If I made an objective list of things that have occurred in my life since adulthood, I don’t think that most people would say that, as an adult, I have been lucky.
As a child, yes, people would say I was rather fortunate.
But as an adult?
Have I had really different experiences? Yes.
Have some of them been really cool? Definitely.
But, by and large, they have been really tough. Tough in the way few people would volunteer for, and even fewer would endure. Earned in every imaginable way — and, if I were fair, I’m not sure I can say that the payoff was equal to the amount of pain.
(Here I am mostly talking about my West Point and military days. It is not, actually, a “smart” idea to go to West Point. It requires extraordinary dedication and a willingness to suffer, suffer, suffer for an ideal or belief for the future that you refuse to let go of, for years, while your friends mostly just play at adulting in their collegiate nests. If your goal is to give yourself a comfortable, “happy” life, avoid West Point.)
Once, during my senior year at USMA, I was in New York in my cadet uniform for an official function. A well-dressed New York socialite approached me, and brazenly attacked me for having been given a privileged, “free” education, while so many poor people can’t afford college.
I raised an eyebrow and replied, “Ma’am, people ‘pay’ for things in many ways. I assure you: there has been nothing ‘free’ about it, nor will there be, over the next five years.”
Her mouth fluttered open a few times and she walked away.
When I think about the incident, I find it even more absurd since it happened post-911. We were the first graduating class that would be sent to units going directly into war in many, many years. What a stupid woman.
Even so, I can’t complain. I am proud to have actually experienced what most people just sit around fireplaces and speculate on, getting drunk and opinionated about, without having any real, first-hand, experiential, or “root” to their knowledge.
I don’t have much patience for such types.
Truth is, even though those nine years took an extreme toll on my body and mind, I knew that I actually was privileged. Because I knew what I was capable of, and I had found my breaking point, and balanced on it, again and again, only to discover that I could continue on, and do more and more, and that I wasn’t, actually, broken.
Very few people have any idea of their true strength, or even what it means to be strong.
Flash forward five years, and I have a child born with a blood disorder so rare that it is the equivalent of winning a super lottery.
Except the prize is a little different. It is more like an un-lottery, a vacuum that sucks everything away, and makes everything much, much harder. It’s a cruel vacuum, one that sucks a (usually) completely unsuspecting, unknowing couple’s joy and plans into a void that they will have to fight, tooth and nail, to retrieve scraps out of.
But again, I can’t complain. Not really.
In Adahlia’s early years, I had a mom-friend who, while pregnant with her second baby, looked at me while we stood in her kitchen, and it suddenly dawned on her. How much I had given my child to try to help her, not just physically but also emotionally and mentally, to wash away all the trauma of her hospitalizations and needle-sticks.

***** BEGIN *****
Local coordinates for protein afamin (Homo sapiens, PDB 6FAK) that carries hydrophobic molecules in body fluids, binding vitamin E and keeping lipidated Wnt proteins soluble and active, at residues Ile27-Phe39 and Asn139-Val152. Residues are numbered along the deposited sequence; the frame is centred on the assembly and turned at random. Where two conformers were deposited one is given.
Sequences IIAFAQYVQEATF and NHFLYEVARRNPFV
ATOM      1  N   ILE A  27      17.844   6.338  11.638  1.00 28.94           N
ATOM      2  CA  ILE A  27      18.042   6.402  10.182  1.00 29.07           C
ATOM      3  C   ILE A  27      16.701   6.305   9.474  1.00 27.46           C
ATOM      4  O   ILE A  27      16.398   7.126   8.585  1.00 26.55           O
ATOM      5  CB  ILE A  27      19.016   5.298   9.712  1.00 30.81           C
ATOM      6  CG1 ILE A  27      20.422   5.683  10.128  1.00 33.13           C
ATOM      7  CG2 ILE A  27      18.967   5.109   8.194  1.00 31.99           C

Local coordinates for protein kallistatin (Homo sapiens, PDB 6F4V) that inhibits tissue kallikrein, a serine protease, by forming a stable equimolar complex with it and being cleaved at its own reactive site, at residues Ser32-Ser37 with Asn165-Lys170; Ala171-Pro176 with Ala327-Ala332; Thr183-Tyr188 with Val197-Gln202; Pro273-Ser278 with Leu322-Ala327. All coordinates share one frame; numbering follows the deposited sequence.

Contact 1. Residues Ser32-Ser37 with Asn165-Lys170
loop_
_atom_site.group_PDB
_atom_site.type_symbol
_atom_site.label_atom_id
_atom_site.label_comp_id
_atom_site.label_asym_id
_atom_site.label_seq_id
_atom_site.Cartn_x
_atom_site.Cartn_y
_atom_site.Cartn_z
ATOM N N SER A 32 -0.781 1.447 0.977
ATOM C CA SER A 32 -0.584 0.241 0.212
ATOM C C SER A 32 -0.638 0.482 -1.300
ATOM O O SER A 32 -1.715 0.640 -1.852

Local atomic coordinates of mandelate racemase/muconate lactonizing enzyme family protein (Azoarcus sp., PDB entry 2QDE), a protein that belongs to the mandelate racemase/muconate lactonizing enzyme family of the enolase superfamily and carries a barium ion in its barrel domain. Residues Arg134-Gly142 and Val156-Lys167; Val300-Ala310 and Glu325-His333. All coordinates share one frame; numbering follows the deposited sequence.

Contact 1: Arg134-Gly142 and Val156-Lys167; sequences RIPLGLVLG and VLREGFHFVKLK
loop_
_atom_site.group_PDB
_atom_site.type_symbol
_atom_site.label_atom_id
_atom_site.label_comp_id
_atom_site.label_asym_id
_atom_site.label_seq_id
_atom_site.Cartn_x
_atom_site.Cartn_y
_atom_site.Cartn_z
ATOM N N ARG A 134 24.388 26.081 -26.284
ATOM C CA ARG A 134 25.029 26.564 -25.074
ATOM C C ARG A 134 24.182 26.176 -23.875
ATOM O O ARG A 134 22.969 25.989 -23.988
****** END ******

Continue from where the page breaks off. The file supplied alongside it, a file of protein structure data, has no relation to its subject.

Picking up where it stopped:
“Oh my gosh,” she said, “I just realized that you have never had the experience of putting her in a crib, coming downstairs and pouring yourself a glass of wine, and drinking it while listening to her cry it out.”
I’m not sure if it was my expression or her own conscience that corrected her.
“Not that that’s an experience, of course,” she quickly added.
“Oh, it’s an experience,” I affirmed. But no, not one that I would value, I mentally added.
You see, people value different things. People’s lives mean different things to them.
No, my life doesn’t mean suffering to me. I certainly don’t consciously want to suffer. I want the good things that most people want.
And no, I don’t think life is about suffering.
I do think that life meets you where you’re at.
And that your life experiences will challenge you to define your values.
No, there isn’t a sane woman alive who would trade her life and her child’s life for mine over the last five, six years (if you count the pregnancy, which was also harder than most.)
But I have absolutely zero regrets about how I’ve handled it.
I have priorities; I have values. I have these values because I have come face to face with them and made a conscience decision about what is important in my life.
And no, my priorities don’t include drinking a glass of wine while my child cries herself to sleep alone.
I am better than that. I have the tools and the ability to provide comfort, love, and a sense of security to a defenseless child when she is scared and doesn’t want to be alone at night.
I know who I am. I know what I stand for.
It isn’t flippant or cruel or selfish or stupid or vapid.
It prioritizes the people I love over both temporary pleasures and even over more respectable dedications, like a career or bank accounts.
It pivots around a love so deep and profound that it surrenders sacrifice after sacrifice after sacrifice.
I know what goodness I am truly capable of.
And yes, that makes me one of the lucky ones.